Project description:Keratosis linearis with ichthyosis congenita and sclerosing keratoderma (KLICK) syndrome is a rare autosomal recessive skin disorder characterized by palmoplantar keratoderma, linear hyperkeratotic plaques, ichthyosiform scaling, circular constrictions around the fingers, and numerous papules distributed linearly in the arm folds and on the wrists. Histologically, the affected skin shows hypertrophy and hyperplasia of the spinous, granular, and horny epidermal layers with mild infiltration of inflammatory cells in the upper dermis. There are 14 patients with KLICK syndrome described in the literature, and they all carry the same nucleotide deletion. Proteasome maturation protein (POMP), encoded by POMP, is an ubiquitously expressed protein that functions as a chaperone for proteasome maturation. KLICK syndrome is caused by a reduction in POMP levels that leads to proteasome insufficiency in differentiating keratinocytes. It is noteworthy that POMP is also known to be the causative gene for proteasome-associated autoinflammatory syndrome-2 (PRAAS2). It is considered that the disrupted proteasome assembly caused by the POMP mutation might lead to both skin inflammation and then hyperkeratosis in KLICK syndrome. Inflammation caused by the hyperactivation of innate immunity occasionally leads to inflammatory diseases of the skin, recently denoted as autoinflammatory keratinization diseases (AiKDs). We propose that KLICK syndrome caused by the specific 1-bp nucleotide deletion mutation in the regulatory region of POMP might be in a spectrum of proteasome-associated phenotypes.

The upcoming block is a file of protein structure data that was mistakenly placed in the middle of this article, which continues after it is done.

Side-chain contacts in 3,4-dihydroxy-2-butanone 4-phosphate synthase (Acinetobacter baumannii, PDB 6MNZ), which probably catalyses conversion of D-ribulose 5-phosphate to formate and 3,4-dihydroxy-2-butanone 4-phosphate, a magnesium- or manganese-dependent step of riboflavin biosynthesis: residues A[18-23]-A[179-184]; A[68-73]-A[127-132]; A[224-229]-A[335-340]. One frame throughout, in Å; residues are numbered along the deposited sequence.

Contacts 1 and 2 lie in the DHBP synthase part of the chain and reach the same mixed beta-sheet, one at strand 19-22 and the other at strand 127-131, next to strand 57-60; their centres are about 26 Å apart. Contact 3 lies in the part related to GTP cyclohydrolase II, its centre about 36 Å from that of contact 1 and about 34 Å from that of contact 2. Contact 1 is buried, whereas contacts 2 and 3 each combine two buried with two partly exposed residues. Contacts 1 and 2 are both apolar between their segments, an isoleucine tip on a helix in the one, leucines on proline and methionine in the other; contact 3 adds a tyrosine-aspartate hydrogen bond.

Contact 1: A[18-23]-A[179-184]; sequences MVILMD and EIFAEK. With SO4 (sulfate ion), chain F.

Project description:The proteasome processes proteins to facilitate immune recognition and host defense. When inherently defective, it can lead to aberrant immunity resulting in a dysregulated response that can cause autoimmunity and/or autoinflammation. Biallelic or digenic loss-of-function variants in some of the proteasome subunits have been described as causing a primary immunodeficiency disease that manifests as a severe dysregulatory syndrome: chronic atypical neutrophilic dermatosis with lipodystrophy and elevated temperature (CANDLE). Proteasome maturation protein (POMP) is a chaperone for proteasome assembly and is critical for the incorporation of catalytic subunits into the proteasome. Here, we characterize and describe POMP-related autoinflammation and immune dysregulation disease (PRAID) discovered in two unrelated individuals with a unique constellation of early-onset combined immunodeficiency, inflammatory neutrophilic dermatosis, and autoimmunity. We also begin to delineate a complex genetic mechanism whereby de novo heterozygous frameshift variants in the penultimate exon of POMP escape nonsense-mediated mRNA decay (NMD) and result in a truncated protein that perturbs proteasome assembly by a dominant-negative mechanism. To our knowledge, this mechanism has not been reported in any primary immunodeficiencies, autoinflammatory syndromes, or autoimmune diseases. Here, we define a unique hypo- and hyper-immune phenotype and report an immune dysregulation syndrome caused by frameshift mutations that escape NMD.